Faith Like Potatoes from Affirm Films, is evidence of this progress. The producers, editors, directors, and composers are highly experienced, award-winning experts both within and without faith-based film-making, and it shows. Often, faith-based films come across as unrealistic because they lack engaging, believable characters and dialogue and they over-simplify characters and their issues. These movies often provide one-size-fits-all answers and end up resolving problems and characters so pristinely that there are no complications, no loose ends, no lingering struggles or doubts, no ambiguities, no room for interpretation… no depth. Real people in real circumstances aren’t like that. People are complicated; what’s right and what’s wrong is sometimes unclear; accepting Jesus doesn’t make everything rosy and happily-ever-after all at once.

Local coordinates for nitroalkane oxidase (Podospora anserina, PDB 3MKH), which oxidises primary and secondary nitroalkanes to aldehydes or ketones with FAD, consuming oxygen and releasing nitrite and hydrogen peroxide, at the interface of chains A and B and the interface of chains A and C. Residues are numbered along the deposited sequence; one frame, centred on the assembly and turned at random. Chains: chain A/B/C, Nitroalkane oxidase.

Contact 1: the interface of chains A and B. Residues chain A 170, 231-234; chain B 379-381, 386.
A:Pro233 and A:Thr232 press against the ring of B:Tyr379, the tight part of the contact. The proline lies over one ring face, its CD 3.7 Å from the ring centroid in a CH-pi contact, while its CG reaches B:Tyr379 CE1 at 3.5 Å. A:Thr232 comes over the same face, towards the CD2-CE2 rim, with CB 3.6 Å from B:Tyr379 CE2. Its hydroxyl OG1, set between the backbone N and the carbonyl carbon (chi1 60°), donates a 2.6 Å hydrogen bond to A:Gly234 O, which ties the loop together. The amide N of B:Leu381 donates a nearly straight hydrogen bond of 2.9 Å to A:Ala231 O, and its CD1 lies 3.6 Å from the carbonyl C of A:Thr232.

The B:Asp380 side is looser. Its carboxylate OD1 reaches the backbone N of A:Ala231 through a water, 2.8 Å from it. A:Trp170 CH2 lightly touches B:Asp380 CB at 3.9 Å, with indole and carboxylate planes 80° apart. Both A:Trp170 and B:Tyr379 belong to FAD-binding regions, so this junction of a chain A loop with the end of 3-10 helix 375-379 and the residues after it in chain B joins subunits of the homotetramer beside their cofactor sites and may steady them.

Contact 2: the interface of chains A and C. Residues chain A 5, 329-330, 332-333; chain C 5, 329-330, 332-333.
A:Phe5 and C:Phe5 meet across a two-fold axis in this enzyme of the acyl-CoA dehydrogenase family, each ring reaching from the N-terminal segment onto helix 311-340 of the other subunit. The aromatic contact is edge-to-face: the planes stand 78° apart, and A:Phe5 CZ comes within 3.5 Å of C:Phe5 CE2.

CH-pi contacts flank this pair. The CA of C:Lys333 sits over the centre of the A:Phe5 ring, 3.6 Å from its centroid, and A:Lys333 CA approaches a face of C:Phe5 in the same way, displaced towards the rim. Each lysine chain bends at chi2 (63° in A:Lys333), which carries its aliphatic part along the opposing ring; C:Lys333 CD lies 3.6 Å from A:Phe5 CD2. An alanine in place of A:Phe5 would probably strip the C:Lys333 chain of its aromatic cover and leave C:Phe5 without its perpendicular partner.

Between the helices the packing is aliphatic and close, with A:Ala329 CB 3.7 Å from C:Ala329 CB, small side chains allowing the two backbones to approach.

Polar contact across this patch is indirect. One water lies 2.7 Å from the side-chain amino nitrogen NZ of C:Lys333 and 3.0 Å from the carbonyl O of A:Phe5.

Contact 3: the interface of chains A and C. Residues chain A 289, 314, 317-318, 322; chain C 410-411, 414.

As Christians we ought to know better than anyone that complete resolution will never take place until Christ returns at long last to bring Justice and Peace to a hurting world. If we want our productions to speak to real people in real ways, we need to get real. We need to stop avoiding the wonderfully complex simplicities of the paradoxical life God designed (the last is first, die to live, etc.). Potatoes’ Regardt Van Den Bergh understands this. The well-known South African actor and director writes this of his work (of which The Visual Bible’s Matthew is his best known): “I, as a director, love telling true stories. To tell stories of how God impacts the lives of people is the best, but with it comes an awesome responsibility: the responsibility of being truthful and also representing the way of God in the person’s life accurately.” (www.sonypictures.com/homevideo/faithlikepotatoes/about/production-bios.html).